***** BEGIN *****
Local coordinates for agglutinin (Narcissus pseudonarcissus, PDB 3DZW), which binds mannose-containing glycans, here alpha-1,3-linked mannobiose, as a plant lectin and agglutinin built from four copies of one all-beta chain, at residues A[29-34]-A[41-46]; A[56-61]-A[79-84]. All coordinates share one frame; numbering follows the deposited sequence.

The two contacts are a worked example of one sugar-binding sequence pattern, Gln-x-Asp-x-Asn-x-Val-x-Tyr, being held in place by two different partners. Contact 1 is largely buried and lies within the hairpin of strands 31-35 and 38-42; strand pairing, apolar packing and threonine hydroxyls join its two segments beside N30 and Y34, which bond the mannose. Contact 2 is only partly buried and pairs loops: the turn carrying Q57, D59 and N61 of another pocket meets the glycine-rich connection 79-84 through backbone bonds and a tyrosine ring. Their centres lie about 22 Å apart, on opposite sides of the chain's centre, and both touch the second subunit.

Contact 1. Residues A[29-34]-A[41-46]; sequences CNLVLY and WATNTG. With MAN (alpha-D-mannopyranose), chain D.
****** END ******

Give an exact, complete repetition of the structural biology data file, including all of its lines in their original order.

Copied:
Local coordinates for agglutinin (Narcissus pseudonarcissus, PDB 3DZW), which binds mannose-containing glycans, here alpha-1,3-linked mannobiose, as a plant lectin and agglutinin built from four copies of one all-beta chain, at residues A[29-34]-A[41-46]; A[56-61]-A[79-84]. All coordinates share one frame; numbering follows the deposited sequence.

The two contacts are a worked example of one sugar-binding sequence pattern, Gln-x-Asp-x-Asn-x-Val-x-Tyr, being held in place by two different partners. Contact 1 is largely buried and lies within the hairpin of strands 31-35 and 38-42; strand pairing, apolar packing and threonine hydroxyls join its two segments beside N30 and Y34, which bond the mannose. Contact 2 is only partly buried and pairs loops: the turn carrying Q57, D59 and N61 of another pocket meets the glycine-rich connection 79-84 through backbone bonds and a tyrosine ring. Their centres lie about 22 Å apart, on opposite sides of the chain's centre, and both touch the second subunit.

Contact 1. Residues A[29-34]-A[41-46]; sequences CNLVLY and WATNTG. With MAN (alpha-D-mannopyranose), chain D.